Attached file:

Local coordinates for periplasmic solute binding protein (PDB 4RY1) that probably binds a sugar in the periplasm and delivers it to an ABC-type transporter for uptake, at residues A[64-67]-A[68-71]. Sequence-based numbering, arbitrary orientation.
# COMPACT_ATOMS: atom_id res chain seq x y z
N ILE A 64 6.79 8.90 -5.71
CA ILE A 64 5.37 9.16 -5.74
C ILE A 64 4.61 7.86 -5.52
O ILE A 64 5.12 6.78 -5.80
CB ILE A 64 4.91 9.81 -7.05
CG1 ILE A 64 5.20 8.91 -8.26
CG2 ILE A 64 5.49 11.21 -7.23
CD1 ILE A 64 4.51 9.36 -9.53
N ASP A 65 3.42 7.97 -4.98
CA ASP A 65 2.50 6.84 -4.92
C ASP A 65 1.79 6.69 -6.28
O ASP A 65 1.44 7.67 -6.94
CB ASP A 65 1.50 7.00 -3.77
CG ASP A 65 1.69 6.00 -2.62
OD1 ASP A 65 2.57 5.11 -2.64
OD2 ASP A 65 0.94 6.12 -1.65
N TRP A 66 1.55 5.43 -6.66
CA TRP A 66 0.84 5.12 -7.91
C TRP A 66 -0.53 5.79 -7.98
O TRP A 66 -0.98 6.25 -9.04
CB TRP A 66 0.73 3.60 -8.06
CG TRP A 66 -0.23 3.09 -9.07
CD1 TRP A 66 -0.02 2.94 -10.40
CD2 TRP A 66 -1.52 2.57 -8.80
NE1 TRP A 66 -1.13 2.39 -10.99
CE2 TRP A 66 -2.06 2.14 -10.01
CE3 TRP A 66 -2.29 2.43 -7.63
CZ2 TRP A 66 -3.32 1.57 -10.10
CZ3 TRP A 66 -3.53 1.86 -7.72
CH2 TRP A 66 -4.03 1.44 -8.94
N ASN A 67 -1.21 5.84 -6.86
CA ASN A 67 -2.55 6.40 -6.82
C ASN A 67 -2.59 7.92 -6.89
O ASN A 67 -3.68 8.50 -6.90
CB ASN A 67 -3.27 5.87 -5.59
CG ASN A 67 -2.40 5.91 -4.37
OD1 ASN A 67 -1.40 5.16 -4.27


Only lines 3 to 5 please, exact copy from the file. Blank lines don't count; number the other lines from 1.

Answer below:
N ILE A 64 6.79 8.90 -5.71
CA ILE A 64 5.37 9.16 -5.74
C ILE A 64 4.61 7.86 -5.52